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Thread: new here TRYNA hook up my mixer and pc right...

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    new here TRYNA hook up my mixer and pc right...

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    ok i got a behringer xenyx 1202fx and focusrite scarlett 2i2 like probably every other newb.

    i guess i just turn my yamaha cp33 and novation mininova up full blast volume wise, right? and put the mic's gain on the mixer right in the middle?

    and leave EVERY dang level, pan, and fx knob RIGHT in the middle and the main level slider at EXACTLY 0 where the little mark is.

    and I'm supposed to send the mixer's MAIN outs (not control room out or headphone out or tape out) to the focusrite for recording.

    and every focusrite knob should be dead center too, right?

    shouldn't that work?

    i am getting kind of low levels from my piano / synth / mic when i look at it in audacity.

    am i doing something wrong?

    if i turn up the gain on the focusrite i get hiss. also hiss if i boost output on mixer's main slider. i don't thiiink i'm supposed to use control room out, right? that's supposed to go to my speakers, right?

    this stuff should not be rocket science. but it kinda feels like rocket science.

    can somebody chime in n help this poor computer programmer out pleeease ?

    thanks,

    ...Steve

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    The level controls on your various bits of gear are there to be used. "Gain Staging" can be a complicated thing to explain but basically you don't want any of the stages cranked up too high or too low.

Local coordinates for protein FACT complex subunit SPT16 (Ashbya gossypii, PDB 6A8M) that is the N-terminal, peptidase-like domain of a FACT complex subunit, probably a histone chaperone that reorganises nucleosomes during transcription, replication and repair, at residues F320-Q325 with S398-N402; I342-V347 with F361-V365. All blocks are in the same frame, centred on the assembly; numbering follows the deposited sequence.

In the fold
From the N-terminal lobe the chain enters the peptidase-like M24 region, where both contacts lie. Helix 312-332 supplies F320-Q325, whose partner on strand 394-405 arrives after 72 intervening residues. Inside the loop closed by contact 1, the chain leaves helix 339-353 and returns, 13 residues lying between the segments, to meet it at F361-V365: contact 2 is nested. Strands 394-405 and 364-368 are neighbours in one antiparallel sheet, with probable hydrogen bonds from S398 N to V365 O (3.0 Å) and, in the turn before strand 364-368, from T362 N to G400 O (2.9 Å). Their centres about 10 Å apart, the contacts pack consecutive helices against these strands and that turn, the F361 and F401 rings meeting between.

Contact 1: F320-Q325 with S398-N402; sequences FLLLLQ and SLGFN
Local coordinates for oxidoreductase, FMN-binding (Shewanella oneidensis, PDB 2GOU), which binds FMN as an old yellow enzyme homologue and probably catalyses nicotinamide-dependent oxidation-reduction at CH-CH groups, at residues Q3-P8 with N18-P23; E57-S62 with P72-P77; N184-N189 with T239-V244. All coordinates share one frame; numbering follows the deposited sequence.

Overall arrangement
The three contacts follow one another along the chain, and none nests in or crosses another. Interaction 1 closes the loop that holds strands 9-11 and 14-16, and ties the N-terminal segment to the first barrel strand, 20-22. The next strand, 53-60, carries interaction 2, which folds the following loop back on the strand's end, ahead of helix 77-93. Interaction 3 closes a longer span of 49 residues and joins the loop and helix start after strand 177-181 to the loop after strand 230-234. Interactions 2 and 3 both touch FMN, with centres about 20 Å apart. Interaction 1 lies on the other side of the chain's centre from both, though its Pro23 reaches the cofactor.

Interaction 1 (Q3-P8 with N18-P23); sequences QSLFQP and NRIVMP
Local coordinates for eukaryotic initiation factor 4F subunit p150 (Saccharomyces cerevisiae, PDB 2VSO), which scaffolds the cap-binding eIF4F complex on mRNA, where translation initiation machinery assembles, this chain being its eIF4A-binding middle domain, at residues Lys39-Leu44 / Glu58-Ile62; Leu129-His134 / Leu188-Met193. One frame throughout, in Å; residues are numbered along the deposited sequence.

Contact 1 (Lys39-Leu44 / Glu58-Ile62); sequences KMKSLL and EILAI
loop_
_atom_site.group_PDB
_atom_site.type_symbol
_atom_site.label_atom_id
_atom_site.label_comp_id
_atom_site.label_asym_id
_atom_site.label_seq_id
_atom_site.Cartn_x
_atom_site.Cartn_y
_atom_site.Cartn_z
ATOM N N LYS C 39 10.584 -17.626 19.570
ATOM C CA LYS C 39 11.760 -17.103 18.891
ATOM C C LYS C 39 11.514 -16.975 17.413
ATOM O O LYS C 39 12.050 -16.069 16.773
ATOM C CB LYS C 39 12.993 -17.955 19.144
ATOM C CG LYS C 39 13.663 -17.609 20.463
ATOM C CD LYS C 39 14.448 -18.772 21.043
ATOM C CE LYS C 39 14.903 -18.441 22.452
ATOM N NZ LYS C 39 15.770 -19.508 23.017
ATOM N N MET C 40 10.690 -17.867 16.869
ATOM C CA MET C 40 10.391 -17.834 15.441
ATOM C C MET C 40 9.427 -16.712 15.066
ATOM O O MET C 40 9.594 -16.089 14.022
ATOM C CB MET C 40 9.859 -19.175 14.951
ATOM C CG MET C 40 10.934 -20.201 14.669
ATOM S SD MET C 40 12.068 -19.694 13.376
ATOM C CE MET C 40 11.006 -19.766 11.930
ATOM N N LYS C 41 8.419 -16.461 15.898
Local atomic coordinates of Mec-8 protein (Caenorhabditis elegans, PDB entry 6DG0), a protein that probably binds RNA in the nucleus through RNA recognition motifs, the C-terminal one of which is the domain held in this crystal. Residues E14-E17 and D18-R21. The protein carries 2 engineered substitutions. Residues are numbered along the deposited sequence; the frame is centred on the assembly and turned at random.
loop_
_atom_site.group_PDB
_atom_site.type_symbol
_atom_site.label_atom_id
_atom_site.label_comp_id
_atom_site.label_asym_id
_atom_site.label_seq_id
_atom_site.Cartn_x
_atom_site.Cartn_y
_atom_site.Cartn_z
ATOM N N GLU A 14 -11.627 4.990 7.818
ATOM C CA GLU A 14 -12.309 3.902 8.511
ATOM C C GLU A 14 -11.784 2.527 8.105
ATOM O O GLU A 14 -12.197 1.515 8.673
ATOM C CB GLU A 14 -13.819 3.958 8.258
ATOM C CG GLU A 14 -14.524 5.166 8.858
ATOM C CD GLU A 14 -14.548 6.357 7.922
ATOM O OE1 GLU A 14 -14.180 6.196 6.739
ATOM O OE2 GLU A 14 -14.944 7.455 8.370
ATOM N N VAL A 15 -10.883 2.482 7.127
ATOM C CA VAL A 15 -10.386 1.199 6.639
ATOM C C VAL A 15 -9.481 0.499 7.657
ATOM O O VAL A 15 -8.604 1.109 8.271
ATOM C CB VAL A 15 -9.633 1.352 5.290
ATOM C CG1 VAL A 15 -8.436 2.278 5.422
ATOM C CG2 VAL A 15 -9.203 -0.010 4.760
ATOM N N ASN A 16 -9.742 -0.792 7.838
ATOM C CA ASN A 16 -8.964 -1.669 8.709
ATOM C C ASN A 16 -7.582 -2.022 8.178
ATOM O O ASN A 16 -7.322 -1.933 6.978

There's no single right way to do it, but in your position I'd:

    -Set the main fader and each channel fader on your mixer to the zero position.

    -Do a sample recording and look at the meters in whatever software you're using for recording. You're aiming for level to average at about -18 and peaks in the -12 to -6 range.

    -Adjust the output level of your keyboard, the input gains on your mixer and the inputs of the 2i2 so that each is approximately the same. Basically, you don't want the piano so low that you have to crank it up at the mixer or 2i2. Just look for a happy medium.

    Finally, you probably DO want to use the pan control on your mixer--to get two discrete track into your computer, you want to pan one input hard left and the other hard right.
    That's what I do. I drink and I know things.
    -Tyrion Lannister (and Bobbsy)

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    What Bobs' said...BUT! Why T F did you buy the 2i2 when BOTH keyboards have MIDI ports??!!

    There is a chance that one or both kbds will act as MIDI interfaces but having an AI as the control centre would have made fare more sense.

    And yes, two jack leads to line ins 5/6 two more jack leads to line ins 7/8. Pan hard left and right. Two jack leads (balanced TRS?) to the line inputs on the 2i2. The mixer still has 4 mic inputs spare that you can pan anywhere you wish in the stereo picture.

    Levels will be 'determined by inspection' but I doubt you will want the output meters on the Xenyx hitting higher than "0" very often.

    Dave.

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    Quote Originally Posted by Stephen Hazel View Post
    ok i got a behringer xenyx 1202fx and focusrite scarlett 2i2 like probably every other newb.

    i guess i just turn my yamaha cp33 and novation mininova up full blast volume wise, right? and put the mic's gain on the mixer right in the middle?
    You have guessed incorrectly grasshopper. You never want to really exceed 75% of your gears capability. Like @BobbyS mentioned, you need to learn how to gain stage. First off, lets take everything out of the signal path and just talk about you 2i2 and mixer. If you are using a mic, than your button on the front panel needs to be in the "line" position. If it is an instrument, than you would select that feature.